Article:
It's a gamble based on the premise that many of these students - who may otherwise have switched careers away from science - will end up continuing with research.
If the plan works, the DST hopes to replicate the model, by setting up multiple such elite schools to create a cadre of science and technology professionals that will allow India to compete with the world again.
The nation of Satyendranath Bose, Jagdish Chandra Bose and Srinivasa Ramanujan is today 12th in the world in terms of the number of patents filed.
India - the world's second most populated country and boasting one of its fastest growing major economies - is only ninth in the world in terms of the number of full-time, trained science and technology professionals and in terms of investments in research and development.
With 154,827 research professionals, India is behind not just global giants like the US and China (both have 1.42 million R&D professionals), and other developed countries like the UK and France, but even countries like Russia and Korea.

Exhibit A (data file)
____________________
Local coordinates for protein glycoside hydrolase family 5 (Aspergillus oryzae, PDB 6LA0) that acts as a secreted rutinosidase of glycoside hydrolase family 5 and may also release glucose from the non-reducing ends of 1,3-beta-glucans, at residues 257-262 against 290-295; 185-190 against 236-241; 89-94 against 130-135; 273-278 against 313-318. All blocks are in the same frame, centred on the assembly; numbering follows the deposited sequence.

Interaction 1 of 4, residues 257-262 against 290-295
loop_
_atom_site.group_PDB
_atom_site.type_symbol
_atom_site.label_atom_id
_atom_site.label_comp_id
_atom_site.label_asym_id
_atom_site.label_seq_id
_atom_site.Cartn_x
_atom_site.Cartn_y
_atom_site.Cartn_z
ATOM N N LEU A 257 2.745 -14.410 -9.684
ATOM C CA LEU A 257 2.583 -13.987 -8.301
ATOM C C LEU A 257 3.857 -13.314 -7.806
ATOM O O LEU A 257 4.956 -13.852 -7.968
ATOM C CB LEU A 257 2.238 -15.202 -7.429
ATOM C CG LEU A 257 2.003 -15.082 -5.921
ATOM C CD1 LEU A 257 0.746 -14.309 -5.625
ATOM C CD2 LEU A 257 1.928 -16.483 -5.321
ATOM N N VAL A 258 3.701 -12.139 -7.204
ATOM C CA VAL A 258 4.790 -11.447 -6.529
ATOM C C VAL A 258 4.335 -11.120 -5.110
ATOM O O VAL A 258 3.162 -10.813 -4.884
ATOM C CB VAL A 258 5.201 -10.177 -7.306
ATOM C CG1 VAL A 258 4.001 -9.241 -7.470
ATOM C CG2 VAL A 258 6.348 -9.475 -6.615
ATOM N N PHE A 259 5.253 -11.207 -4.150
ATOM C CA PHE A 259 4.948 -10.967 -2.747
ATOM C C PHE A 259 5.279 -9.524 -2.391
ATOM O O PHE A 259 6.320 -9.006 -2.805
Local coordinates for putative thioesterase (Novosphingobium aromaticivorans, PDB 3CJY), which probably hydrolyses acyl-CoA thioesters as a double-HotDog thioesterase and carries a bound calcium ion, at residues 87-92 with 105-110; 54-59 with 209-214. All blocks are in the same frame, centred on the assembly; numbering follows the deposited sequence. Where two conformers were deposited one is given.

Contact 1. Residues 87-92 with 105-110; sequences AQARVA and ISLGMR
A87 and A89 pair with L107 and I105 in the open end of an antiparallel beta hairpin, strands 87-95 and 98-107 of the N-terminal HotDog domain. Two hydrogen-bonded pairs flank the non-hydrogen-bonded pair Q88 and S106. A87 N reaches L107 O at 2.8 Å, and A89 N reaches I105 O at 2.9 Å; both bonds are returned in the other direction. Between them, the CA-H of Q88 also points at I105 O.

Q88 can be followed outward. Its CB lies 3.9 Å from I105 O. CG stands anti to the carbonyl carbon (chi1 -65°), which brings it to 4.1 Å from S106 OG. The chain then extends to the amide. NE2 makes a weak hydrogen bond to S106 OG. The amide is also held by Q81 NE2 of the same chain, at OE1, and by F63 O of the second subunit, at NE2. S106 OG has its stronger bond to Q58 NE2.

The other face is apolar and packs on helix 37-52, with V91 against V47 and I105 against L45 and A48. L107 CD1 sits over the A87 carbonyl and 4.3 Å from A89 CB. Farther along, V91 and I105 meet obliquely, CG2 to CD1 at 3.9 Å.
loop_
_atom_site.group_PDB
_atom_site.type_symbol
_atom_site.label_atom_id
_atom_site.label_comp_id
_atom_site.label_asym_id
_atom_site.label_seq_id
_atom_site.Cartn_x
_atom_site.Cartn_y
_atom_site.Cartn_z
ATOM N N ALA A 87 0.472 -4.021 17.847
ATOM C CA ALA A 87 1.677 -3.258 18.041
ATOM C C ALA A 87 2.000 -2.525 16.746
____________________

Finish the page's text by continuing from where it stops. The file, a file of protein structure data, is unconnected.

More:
The new Science, Technology and Innovation (STI) policy unveiled by Prime Minister Manmohan Singh in Kolkata on Thursday recognizes this crisis, and declares a hunt to add 66% more trained research professionals to the country's research workforce.
That hunt is on at IISc.
In the physics laboratory specially designed for the undergraduate students, a blue toy car track winds up and down like a roller coaster ride in an entertainment park.
But the equipment that could excite even children unfamiliar with concepts of gravity and torque, is actually a fun new way for students to learn just what speed the toy car needs to travel at, to complete a vertical loop of the track.
The undergraduate biology laboratory has state-of-the-art equipment that shames labs in several high-end government research institutions.
And unlike many traditional undergraduate science courses, the IISc programme offers lab experiments that are directly related to what students are studying ion theory classes at the time.
"You won't find students studying gravity in theory in one week and in lab much later," Maigur Raghavendra, the faculty in-charge of the physics lab said.
The programme offered by IISc is unique - it is the only four-year undergraduate science course in India.
All students study physics, chemistry, math and biology in their first three terms. This January, the first bath which has completed its first three terms, gets to specialize in a subject.